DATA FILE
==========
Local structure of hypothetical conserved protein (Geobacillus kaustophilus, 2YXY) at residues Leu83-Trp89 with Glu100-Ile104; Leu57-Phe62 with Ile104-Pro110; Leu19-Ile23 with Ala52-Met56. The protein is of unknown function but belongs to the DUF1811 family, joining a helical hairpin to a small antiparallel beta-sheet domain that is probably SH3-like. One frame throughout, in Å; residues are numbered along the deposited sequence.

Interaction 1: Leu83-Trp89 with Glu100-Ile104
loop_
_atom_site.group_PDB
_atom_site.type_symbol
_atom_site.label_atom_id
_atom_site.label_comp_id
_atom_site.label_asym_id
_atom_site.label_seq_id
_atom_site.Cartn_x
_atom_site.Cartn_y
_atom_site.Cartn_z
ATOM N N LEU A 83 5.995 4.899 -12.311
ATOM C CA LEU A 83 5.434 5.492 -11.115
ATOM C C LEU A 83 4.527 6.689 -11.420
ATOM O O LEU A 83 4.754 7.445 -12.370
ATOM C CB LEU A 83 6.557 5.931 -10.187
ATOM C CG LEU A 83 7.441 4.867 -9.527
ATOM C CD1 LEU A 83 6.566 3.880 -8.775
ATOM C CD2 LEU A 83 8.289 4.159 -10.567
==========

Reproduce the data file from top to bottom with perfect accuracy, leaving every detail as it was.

Local structure of hypothetical conserved protein (Geobacillus kaustophilus, 2YXY) at residues Leu83-Trp89 with Glu100-Ile104; Leu57-Phe62 with Ile104-Pro110; Leu19-Ile23 with Ala52-Met56. The protein is of unknown function but belongs to the DUF1811 family, joining a helical hairpin to a small antiparallel beta-sheet domain that is probably SH3-like. One frame throughout, in Å; residues are numbered along the deposited sequence.

Interaction 1: Leu83-Trp89 with Glu100-Ile104
loop_
_atom_site.group_PDB
_atom_site.type_symbol
_atom_site.label_atom_id
_atom_site.label_comp_id
_atom_site.label_asym_id
_atom_site.label_seq_id
_atom_site.Cartn_x
_atom_site.Cartn_y
_atom_site.Cartn_z
ATOM N N LEU A 83 5.995 4.899 -12.311
ATOM C CA LEU A 83 5.434 5.492 -11.115
ATOM C C LEU A 83 4.527 6.689 -11.420
ATOM O O LEU A 83 4.754 7.445 -12.370
ATOM C CB LEU A 83 6.557 5.931 -10.187
ATOM C CG LEU A 83 7.441 4.867 -9.527
ATOM C CD1 LEU A 83 6.566 3.880 -8.775
ATOM C CD2 LEU A 83 8.289 4.159 -10.567